Negele says the proposal would require the Indiana State Department of Health to develop a plan identifying barriers and crafting recommendations to reduce the number of deaths.

Executive Order Creates New State Drug Director

Jan 10, 2017
Trey Pennington /

Eric Holcomb has signed an executive order creating a position within his office to oversee all state agencies involved with drug prevention and treatment efforts.

Holcomb's Budget Proposes Modest Education Increase

Jan 10, 2017


The Holcomb administration’s proposed budget, as presented to lawmakers, contains only a modest increase in education spending.

Gov. Eric Holcomb proposes $280 million in new money for K-12 education over the next two years – a 1 percent increase in the budget’s first year, and a 2 percent increase in the second year.

Office of Management and Budget Director Micah Vincent says that the governor’s proposed budget is just the starting point in the budget process. And he notes it also keeps reserve levels of at least $1.8 billion.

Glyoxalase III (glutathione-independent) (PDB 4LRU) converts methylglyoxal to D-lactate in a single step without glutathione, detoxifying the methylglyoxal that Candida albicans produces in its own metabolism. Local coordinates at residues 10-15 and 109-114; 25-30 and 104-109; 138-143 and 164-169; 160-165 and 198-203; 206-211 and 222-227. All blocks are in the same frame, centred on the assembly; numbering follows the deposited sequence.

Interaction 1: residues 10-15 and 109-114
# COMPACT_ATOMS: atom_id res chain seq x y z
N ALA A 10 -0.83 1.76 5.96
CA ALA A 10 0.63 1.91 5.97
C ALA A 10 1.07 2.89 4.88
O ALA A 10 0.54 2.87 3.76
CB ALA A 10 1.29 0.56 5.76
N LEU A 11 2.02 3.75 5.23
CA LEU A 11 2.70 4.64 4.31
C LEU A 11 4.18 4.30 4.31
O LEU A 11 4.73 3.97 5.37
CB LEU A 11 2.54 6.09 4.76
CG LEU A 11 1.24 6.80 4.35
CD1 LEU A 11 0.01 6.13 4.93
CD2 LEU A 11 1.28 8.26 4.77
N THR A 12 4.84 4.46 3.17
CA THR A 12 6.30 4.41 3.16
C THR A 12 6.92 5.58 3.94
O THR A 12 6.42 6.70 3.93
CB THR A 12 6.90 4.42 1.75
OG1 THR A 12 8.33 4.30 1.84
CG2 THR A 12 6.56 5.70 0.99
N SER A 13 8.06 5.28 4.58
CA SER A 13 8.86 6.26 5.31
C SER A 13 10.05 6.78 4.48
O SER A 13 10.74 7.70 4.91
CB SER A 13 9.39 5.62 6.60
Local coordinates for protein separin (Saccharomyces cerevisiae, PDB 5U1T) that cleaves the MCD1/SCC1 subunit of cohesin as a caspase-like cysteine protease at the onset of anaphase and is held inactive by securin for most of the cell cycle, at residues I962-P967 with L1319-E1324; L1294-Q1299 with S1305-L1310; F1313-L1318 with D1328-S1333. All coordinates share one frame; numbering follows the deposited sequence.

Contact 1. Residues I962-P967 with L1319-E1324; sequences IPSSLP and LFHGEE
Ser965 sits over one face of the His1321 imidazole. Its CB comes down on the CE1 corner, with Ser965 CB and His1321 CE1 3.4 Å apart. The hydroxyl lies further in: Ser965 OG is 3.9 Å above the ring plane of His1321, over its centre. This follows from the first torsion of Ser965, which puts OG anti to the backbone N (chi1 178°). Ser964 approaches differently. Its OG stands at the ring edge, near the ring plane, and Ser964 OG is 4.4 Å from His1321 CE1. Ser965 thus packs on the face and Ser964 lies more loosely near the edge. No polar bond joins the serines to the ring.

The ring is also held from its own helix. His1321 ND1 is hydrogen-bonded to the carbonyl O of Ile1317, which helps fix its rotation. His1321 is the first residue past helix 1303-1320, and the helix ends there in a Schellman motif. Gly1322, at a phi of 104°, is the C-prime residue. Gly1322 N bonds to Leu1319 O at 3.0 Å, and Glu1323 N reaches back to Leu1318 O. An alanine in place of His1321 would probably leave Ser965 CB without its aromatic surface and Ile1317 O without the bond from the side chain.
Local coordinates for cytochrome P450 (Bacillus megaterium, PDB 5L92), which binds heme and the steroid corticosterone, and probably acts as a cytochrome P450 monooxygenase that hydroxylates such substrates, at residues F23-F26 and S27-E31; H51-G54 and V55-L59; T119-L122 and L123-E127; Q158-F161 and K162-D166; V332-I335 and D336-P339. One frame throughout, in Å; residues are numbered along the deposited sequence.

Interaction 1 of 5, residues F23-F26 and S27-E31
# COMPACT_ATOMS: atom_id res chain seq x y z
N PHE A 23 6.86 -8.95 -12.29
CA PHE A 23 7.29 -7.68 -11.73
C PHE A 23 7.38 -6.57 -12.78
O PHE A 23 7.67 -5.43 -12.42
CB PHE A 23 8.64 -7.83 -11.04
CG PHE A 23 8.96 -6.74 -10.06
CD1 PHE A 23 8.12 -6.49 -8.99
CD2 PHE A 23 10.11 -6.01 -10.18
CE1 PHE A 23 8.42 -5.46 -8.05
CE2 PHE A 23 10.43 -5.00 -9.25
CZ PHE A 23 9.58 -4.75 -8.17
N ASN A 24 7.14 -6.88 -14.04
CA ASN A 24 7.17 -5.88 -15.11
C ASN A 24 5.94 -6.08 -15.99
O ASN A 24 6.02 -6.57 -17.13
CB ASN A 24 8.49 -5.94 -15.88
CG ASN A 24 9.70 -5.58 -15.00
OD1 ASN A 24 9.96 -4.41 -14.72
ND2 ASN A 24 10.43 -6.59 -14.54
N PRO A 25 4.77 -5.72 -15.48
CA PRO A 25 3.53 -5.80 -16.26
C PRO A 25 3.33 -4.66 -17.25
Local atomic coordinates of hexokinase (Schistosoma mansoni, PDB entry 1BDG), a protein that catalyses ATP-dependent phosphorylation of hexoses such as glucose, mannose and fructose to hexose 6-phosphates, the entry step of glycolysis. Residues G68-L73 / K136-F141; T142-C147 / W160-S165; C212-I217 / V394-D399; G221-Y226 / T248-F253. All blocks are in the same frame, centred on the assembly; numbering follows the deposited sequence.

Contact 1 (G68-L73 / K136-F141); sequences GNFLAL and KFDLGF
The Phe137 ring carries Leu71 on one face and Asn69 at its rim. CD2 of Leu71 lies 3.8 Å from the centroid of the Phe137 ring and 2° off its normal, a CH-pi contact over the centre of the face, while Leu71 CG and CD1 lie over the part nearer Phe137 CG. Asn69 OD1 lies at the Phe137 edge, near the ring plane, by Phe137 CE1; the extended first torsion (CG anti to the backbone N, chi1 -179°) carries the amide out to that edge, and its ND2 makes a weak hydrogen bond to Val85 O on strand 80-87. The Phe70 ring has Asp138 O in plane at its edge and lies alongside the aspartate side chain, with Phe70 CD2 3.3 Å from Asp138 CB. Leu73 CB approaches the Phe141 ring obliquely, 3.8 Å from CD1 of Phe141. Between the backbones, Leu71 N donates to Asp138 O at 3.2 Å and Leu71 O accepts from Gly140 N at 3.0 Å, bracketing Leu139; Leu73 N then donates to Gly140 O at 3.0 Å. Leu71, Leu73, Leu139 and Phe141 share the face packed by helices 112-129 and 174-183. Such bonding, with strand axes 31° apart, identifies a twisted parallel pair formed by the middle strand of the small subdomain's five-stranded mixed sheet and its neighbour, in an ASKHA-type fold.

Proposal Would Mandate Ultrasound Before Abortion

Jan 10, 2017

A new abortion bill proposed in the Indiana legislature would require women look and listen to an ultrasound before having an abortion. Current law allows women to opt out.

The bill, authored by Republican Sen. Dennis Kruse, would mean a woman seeking an abortion could no longer waive the requirement she view an ultrasound and listen to the fetus’ heartbeat. Kruse declined requests for an interview but said in a statement that he authored the bill to prevent abortions of unborn Hoosier children.


Senate Republican leadership says their caucus’ top priorities include a long-term road funding plan, replacing the ISTEP test and addressing vaping liquid regulations.

On road funding, Senate President Pro Tem David Long (R-Fort Wayne) says debate will center on the type and level of tax and fee increases necessary to cover current costs.

In education, the Senate GOP wants to replace the state’s ISTEP test, as does every other caucus. But Senate Education Chair Dennis Kruse (R-Auburn) cautions against moving too fast.